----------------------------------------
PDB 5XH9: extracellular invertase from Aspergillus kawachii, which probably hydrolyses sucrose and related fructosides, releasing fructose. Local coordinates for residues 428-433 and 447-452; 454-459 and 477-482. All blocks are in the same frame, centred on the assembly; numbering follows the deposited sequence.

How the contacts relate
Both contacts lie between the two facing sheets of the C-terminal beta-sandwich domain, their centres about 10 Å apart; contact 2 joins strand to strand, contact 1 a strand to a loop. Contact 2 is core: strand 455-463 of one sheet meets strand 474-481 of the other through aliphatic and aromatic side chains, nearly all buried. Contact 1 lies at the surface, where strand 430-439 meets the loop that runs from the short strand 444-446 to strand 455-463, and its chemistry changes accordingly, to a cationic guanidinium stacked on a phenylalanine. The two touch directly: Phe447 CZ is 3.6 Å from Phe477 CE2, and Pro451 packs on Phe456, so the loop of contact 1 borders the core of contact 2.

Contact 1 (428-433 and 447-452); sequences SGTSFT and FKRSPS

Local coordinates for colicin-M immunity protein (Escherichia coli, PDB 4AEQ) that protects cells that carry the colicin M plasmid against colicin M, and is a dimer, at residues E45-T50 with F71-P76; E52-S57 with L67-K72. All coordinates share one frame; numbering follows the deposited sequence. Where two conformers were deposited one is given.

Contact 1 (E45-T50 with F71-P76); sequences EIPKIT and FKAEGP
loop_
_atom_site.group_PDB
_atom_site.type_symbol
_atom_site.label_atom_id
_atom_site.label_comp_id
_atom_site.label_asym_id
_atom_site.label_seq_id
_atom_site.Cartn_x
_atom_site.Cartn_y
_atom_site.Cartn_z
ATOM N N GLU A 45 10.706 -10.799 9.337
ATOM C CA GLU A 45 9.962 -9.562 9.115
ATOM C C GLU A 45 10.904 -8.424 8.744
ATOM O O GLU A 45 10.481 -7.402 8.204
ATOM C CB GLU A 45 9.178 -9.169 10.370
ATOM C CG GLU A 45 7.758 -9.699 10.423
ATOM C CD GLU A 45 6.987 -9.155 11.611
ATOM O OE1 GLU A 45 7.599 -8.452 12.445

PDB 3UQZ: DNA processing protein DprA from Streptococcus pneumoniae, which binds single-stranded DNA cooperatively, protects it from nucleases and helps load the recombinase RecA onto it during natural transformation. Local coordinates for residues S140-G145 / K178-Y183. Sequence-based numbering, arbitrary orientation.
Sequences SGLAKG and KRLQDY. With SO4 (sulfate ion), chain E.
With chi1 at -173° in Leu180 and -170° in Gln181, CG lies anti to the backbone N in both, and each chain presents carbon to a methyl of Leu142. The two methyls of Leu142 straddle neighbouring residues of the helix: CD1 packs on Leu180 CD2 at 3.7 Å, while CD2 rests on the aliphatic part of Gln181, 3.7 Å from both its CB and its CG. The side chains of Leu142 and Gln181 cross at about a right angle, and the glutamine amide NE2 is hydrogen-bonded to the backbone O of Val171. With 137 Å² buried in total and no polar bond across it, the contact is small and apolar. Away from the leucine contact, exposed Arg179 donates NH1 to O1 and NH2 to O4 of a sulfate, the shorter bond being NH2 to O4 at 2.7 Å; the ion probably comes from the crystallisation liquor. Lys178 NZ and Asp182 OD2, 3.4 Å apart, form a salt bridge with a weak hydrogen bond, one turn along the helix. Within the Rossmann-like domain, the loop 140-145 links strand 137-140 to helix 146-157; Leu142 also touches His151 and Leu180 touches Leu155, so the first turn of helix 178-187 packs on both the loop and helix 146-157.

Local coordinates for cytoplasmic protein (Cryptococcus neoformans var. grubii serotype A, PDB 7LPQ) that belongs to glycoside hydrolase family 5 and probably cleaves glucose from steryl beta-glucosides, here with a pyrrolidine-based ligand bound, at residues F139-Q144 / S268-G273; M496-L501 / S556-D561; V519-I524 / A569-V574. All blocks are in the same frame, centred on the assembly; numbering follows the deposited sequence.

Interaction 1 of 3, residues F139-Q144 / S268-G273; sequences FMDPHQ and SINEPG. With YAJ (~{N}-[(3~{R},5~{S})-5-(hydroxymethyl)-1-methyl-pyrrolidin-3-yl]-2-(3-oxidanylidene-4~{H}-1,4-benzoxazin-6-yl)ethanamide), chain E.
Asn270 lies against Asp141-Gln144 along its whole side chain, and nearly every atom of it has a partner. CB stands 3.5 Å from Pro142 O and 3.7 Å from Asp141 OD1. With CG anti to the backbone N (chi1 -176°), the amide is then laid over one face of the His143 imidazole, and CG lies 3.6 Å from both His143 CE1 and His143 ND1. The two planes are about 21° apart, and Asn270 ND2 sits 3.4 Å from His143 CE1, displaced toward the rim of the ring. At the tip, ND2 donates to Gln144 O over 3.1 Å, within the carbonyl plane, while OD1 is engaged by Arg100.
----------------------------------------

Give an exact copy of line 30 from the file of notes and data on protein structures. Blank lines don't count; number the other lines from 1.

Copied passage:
Asn270 lies against Asp141-Gln144 along its whole side chain, and nearly every atom of it has a partner. CB stands 3.5 Å from Pro142 O and 3.7 Å from Asp141 OD1. With CG anti to the backbone N (chi1 -176°), the amide is then laid over one face of the His143 imidazole, and CG lies 3.6 Å from both His143 CE1 and His143 ND1. The two planes are about 21° apart, and Asn270 ND2 sits 3.4 Å from His143 CE1, displaced toward the rim of the ring. At the tip, ND2 donates to Gln144 O over 3.1 Å, within the carbonyl plane, while OD1 is engaged by Arg100.